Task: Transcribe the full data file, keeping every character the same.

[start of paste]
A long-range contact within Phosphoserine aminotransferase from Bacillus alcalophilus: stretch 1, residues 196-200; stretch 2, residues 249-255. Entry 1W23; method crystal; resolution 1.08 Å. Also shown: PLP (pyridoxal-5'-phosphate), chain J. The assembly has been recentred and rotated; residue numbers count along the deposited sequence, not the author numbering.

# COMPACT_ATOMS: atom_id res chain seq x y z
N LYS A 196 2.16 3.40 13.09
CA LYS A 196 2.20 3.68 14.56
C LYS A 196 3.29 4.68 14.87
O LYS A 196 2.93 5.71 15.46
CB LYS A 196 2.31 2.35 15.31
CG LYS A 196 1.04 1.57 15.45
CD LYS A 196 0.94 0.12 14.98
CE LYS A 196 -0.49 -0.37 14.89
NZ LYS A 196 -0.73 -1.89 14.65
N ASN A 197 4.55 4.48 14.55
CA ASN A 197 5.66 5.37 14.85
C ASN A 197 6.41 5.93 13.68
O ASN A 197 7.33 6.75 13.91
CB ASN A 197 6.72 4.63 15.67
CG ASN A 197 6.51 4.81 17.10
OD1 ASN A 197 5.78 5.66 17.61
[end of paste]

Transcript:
A long-range contact within Phosphoserine aminotransferase from Bacillus alcalophilus: stretch 1, residues 196-200; stretch 2, residues 249-255. Entry 1W23; method crystal; resolution 1.08 Å. Also shown: PLP (pyridoxal-5'-phosphate), chain J. The assembly has been recentred and rotated; residue numbers count along the deposited sequence, not the author numbering.

# COMPACT_ATOMS: atom_id res chain seq x y z
N LYS A 196 2.16 3.40 13.09
CA LYS A 196 2.20 3.68 14.56
C LYS A 196 3.29 4.68 14.87
O LYS A 196 2.93 5.71 15.46
CB LYS A 196 2.31 2.35 15.31
CG LYS A 196 1.04 1.57 15.45
CD LYS A 196 0.94 0.12 14.98
CE LYS A 196 -0.49 -0.37 14.89
NZ LYS A 196 -0.73 -1.89 14.65
N ASN A 197 4.55 4.48 14.55
CA ASN A 197 5.66 5.37 14.85
C ASN A 197 6.41 5.93 13.68
O ASN A 197 7.33 6.75 13.91
CB ASN A 197 6.72 4.63 15.67
CG ASN A 197 6.51 4.81 17.10
OD1 ASN A 197 5.78 5.66 17.61